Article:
Atomic Impersonator

Physics 10, 21
Calculations show that a carefully engineered laser pulse can induce an atom to emit light as if it were a different atom.
A. G. Campos et al., Phys. Rev. Lett. (2017)
Atomic disguise. An argon atom (top center) struck by a laser pulse (top left) emits an outgoing wave (top right). This same outgoing emission can be mimicked by an excited hydrogen atom (bottom) struck by an appropriately shaped laser pulse. A new theory allows researchers to calculate the precise pulse shape needed to force any atom to produce the emission of any other atom.

Every atom or molecule has a characteristic spectrum that it emits when excited by light. But this “chemical fingerprint”—it turns out—can be forged. Theoretical work demonstrates that tailoring an incoming light pulse can make a single atom of hydrogen, for example, emit a signal that mimics that of argon. The work demonstrates a new degree of flexibility available for controlling the quantum states of atoms. The theoretical approach could eventually lead to solutions to a related, reverse problem: how to discriminate between two molecules that have very similar spectral features.

Researchers often use light to make atoms and other systems behave in an unusual way. This so-called quantum control can, for example, steer a set of chemical reactions to yield more of a desired molecule than would be produced without the light. Another application is in high harmonic generation (HHG), where a strong light pulse excites a gas of atoms and causes them to emit at a series of frequencies that are much higher than normal [1]. Calculating the complicated, time-dependent input light pulse that optimizes HHG emission is computationally intense, so theorists have tried calculating the pulse shape analytically using approximations. But so far there is no general solution.

A team of theorists from Princeton University led by Herschel Rabitz tackled the problem of controlling the light emission from an atom using quantum control. Unlike previous attempts to calculate the required excitation pulse, where theorists dealt with a finite number of atomic states, the Princeton team's model assumes that the incoming light pulse could excite the atom into one of an infinite number of states. Some of these states are ionized states, in which an electron is freed from the atom but only temporarily. By incorporating this broader range of states, the team realized that they could control the quantum state of the atom in practically unlimited ways.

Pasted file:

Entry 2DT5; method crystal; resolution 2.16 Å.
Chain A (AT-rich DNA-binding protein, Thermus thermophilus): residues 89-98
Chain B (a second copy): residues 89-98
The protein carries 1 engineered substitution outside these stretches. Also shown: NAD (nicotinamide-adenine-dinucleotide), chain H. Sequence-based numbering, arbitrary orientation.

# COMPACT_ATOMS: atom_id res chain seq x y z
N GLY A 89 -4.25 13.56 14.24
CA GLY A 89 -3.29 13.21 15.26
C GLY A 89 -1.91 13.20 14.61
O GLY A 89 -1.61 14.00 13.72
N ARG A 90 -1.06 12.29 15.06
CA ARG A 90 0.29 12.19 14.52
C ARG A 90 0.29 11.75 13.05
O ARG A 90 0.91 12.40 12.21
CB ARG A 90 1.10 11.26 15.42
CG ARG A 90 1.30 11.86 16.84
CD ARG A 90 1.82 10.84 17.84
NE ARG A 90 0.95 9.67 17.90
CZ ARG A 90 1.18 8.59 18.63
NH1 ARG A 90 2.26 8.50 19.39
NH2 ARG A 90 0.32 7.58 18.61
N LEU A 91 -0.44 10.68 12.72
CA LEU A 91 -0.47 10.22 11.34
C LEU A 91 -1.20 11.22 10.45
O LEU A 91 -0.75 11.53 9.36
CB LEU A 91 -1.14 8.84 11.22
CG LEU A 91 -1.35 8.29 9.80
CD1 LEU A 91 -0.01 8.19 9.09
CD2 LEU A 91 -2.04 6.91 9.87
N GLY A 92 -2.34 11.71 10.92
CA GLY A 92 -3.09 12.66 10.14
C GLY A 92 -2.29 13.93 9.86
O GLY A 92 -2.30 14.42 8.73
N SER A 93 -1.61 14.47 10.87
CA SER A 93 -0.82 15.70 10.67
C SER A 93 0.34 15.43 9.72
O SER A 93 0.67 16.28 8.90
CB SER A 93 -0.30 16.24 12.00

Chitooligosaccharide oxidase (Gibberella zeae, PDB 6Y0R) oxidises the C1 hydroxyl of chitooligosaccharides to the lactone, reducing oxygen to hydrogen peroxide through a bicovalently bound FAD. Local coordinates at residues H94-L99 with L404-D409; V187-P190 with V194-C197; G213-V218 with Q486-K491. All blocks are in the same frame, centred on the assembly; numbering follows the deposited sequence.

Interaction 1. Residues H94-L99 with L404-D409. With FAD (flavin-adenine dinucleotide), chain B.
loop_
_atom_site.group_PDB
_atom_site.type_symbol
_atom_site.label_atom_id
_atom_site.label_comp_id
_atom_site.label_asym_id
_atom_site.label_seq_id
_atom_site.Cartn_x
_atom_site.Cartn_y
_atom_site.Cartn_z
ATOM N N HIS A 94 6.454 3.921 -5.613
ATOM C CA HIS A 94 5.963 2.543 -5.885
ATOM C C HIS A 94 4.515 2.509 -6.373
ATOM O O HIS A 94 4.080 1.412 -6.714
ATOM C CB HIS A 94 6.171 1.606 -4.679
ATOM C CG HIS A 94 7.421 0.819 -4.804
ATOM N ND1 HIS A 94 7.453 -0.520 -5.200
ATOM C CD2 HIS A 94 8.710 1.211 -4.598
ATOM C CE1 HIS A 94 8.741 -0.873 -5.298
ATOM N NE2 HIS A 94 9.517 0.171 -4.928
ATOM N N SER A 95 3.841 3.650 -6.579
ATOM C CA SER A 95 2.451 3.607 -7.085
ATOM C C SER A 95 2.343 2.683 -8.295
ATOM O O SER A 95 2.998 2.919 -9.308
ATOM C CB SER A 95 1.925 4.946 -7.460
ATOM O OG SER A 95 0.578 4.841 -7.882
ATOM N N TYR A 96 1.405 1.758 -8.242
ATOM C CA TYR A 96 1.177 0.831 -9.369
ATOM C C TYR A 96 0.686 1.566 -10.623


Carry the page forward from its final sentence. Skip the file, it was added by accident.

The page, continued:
In particular, the model implied the possibility of atomic impostors. We usually think of spectral signatures as unique—an astronomer, for example, infers the presence of argon in a star based on its spectrum. “But it could be a little green man with a fancy laser trying to mislead us by making hydrogen atoms look like argon atoms,” says team member Denys Bondar. Although such extraterrestrial trickery is unlikely, the Princeton team showed that it is possible to hit any atom with a specially crafted laser pulse and make it look like any atom you choose.

As a first demonstration, the researchers used the Schrödinger equation—one of the basic equations of quantum mechanics—to calculate the pulse shape that would distort a hydrogen atom's electron cloud in such a way that it would emit an argon atom's spectrum. In other examples, the team imagined a classical electron orbiting the nucleus and obeying Newton’s equations, rather than Schrödinger’s equation. Surprisingly, even in this impossible situation, there is a laser pulse that can make the system emit as if it were a normal (quantum) atom. The implication is that it really doesn’t matter what the light-interacting material is—you just need to be able to drive nonlinear, light-matter interactions that can amplify certain emission frequencies while suppressing others. Creating the necessary nonlinear interactions requires strong laser pulses with sufficient bandwidth, which is doable with modern optics, says team member Andre Campos.

The team’s methods could be applied not only to optimizing HHG emission but also to other problems in quantum control, says the team. For example, in “optimal dynamic discrimination” (ODD), the goal is to distinguish two fluorescent proteins or other molecules that have roughly identical spectra. The Princeton group is currently investigating ways that their mimicry calculations could be used to amplify small differences in the two objects and allow their induced light emissions to be easily discriminated from one another.

Quantum control expert Tim Freegarde, from the University of Southampton, UK, says the new work is “intriguing” in its description of the capabilities of light-atom interactions, but he questions whether the strong pulses needed would be practical for biological samples in ODD. Kurt Jacobs, a theorist specializing in quantum measurement at the U.S. Army Research Laboratory in Adelphi, Maryland, envisions controlling atoms for other discrimination problems. “It may be possible to harness the nonlinear dynamics of even a single atom to perform complex information processing tasks such as speech recognition,” where similar words must be distinguished, he says.

This research is published in Physical Review Letters.

–Michael Schirber

Michael Schirber is a Corresponding Editor for Physics Magazine based in Lyon, France.


  1. C. Winterfeldt, C. Spielmann, and G. Gerber, “Colloquium: Optimal Control of High-Harmonic Generation,” Rev. Mod. Phys. 80, 117 (2008).

Subject Areas

Atomic and Molecular PhysicsOptics

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